over by a dumb looking blonde. >> host: do you editorialize in your book's? >> guest: no, i don't editorialize. i think every biographer and editorialize is in what you choose to put in. and, you know, every saint has a past and every sinner has a future. i really try and be, i try and show all sides. this is why i love biography, because you were telling the history of the time and you're trying to give a nuanced, complex picture which is what most people are. >> host: few women in history you right at that the power to stop the world simply by getting married. for five years the widow of john f. kennedy had been the house object of people's admiration and overwhelming gifts. >> guest: i wrote that in 1978. we're sitting here in 2013, and i would stand by that. >> host: did you like jackie kennedy on nasa's after you are finished? >> guest: yes. i think it to go into these books, if not liking her subject, respecting your subject. and i came out of that book with real respect for this woman. she was strong and she was a great mother. and she -- i didn't realize until years and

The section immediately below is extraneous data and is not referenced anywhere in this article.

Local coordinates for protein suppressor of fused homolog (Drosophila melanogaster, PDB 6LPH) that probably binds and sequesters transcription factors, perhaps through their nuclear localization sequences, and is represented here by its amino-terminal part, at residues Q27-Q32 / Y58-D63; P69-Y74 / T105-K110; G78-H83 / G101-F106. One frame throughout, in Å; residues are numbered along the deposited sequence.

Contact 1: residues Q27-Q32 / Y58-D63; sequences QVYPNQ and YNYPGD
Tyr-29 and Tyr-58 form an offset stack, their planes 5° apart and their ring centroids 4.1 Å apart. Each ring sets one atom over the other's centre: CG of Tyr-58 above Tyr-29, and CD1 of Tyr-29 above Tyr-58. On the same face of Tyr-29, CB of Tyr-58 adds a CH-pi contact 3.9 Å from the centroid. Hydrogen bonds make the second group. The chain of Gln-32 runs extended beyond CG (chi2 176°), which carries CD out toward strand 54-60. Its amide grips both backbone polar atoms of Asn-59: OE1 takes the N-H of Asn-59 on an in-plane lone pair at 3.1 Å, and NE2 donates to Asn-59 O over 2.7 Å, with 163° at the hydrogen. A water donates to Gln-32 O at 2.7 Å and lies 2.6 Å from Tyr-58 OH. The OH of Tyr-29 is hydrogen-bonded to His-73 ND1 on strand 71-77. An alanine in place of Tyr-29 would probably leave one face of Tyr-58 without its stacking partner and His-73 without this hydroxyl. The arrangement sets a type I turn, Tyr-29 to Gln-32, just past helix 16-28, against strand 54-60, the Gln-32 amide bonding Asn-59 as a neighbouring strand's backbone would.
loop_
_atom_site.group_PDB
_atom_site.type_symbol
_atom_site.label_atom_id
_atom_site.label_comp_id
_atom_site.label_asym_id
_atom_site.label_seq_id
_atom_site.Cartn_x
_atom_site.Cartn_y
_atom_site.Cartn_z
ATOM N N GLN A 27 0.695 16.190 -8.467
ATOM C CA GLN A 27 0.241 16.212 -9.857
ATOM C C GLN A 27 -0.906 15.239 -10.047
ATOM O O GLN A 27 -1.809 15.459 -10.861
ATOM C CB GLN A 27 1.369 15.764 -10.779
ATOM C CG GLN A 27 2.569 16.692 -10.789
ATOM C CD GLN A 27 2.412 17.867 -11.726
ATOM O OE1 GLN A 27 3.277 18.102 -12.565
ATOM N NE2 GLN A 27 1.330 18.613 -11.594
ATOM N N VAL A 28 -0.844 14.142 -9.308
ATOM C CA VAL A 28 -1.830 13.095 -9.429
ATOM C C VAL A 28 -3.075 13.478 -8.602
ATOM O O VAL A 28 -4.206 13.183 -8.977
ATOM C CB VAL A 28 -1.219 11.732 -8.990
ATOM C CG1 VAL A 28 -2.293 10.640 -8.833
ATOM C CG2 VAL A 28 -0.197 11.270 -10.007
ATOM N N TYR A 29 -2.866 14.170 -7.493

about secrecy, i don't think you can draw from the fact that we want the program to continue the conclusion that the program should never have been secret. there are many intelligence programs that operate more effectively when they are not known because disclosure of what we obtain and how we obtain it can enable a hour adversaries to avoid or take steps to avoid what we are doing. that said, that doesn't mean that once they become disclosed, they are entirely ineffective. there is no question in my mind that this program is at least potentially less useful now than it would have been before the disclosure. whether it is actually less useful or not is going to take time to determine. but, you know, going forward obviously we have declassified and released the last two quarters of the fisa court and we are under the president's direction in a more forward leaning mode with respect to transparency. but we still come as a sort of custodian of the intelligence apparatus that protect the nation, we still have to be sensitive all the time to the fact that disclosures do risk compr